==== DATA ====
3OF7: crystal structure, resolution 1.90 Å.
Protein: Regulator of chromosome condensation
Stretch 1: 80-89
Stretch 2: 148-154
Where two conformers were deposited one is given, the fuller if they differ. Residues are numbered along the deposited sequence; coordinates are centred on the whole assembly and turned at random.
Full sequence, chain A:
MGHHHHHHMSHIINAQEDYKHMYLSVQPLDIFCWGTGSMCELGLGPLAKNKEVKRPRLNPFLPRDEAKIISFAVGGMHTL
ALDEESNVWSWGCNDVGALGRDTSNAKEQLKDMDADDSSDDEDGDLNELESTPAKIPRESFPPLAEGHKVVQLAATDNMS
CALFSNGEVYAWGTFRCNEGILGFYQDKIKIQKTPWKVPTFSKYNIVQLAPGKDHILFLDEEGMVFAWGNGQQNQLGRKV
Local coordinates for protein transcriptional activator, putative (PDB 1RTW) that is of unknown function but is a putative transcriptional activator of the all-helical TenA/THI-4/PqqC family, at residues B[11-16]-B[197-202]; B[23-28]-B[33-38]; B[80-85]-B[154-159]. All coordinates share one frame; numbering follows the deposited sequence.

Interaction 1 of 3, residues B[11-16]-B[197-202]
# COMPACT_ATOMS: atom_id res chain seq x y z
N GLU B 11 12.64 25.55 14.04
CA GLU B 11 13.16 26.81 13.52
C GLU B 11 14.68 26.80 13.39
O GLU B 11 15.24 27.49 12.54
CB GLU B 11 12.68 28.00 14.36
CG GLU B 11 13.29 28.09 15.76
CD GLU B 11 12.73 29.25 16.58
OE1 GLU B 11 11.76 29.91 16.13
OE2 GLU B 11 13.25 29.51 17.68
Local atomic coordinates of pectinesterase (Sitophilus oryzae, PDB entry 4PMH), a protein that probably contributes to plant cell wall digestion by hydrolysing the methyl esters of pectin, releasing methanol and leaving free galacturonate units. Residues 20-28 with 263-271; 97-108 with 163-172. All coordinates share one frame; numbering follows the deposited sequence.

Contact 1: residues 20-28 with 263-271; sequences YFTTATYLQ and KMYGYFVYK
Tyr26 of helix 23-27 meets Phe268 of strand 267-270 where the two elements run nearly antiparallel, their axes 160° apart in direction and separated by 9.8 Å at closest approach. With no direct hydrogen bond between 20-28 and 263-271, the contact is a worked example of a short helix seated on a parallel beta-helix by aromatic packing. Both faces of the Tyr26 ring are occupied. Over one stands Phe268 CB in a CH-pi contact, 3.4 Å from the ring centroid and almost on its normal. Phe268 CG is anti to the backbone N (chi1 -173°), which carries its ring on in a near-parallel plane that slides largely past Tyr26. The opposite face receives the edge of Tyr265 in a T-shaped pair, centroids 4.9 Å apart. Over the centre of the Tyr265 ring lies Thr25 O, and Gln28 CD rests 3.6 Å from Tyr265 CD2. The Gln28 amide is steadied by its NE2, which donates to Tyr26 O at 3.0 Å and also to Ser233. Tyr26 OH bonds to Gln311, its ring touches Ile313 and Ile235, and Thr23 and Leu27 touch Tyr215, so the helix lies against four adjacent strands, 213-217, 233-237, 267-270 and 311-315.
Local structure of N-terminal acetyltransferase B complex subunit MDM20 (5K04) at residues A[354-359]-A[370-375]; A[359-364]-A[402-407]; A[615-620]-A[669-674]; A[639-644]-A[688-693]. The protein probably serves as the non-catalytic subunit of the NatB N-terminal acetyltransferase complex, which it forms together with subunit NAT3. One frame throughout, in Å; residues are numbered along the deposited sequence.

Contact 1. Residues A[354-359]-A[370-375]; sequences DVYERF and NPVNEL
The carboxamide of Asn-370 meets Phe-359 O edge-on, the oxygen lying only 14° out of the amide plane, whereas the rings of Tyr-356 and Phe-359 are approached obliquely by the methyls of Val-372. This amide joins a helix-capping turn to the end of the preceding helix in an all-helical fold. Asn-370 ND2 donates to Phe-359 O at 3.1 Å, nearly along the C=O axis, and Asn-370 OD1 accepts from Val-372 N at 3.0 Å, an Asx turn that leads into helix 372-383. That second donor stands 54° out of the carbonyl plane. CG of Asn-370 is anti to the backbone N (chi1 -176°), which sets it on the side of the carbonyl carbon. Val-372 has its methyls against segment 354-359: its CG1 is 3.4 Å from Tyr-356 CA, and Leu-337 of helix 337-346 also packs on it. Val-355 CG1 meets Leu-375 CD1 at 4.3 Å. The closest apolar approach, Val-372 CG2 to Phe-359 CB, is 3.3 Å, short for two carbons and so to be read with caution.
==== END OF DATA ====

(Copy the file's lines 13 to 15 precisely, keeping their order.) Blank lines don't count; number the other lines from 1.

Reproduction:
N GLU B 11 12.64 25.55 14.04
CA GLU B 11 13.16 26.81 13.52
C GLU B 11 14.68 26.80 13.39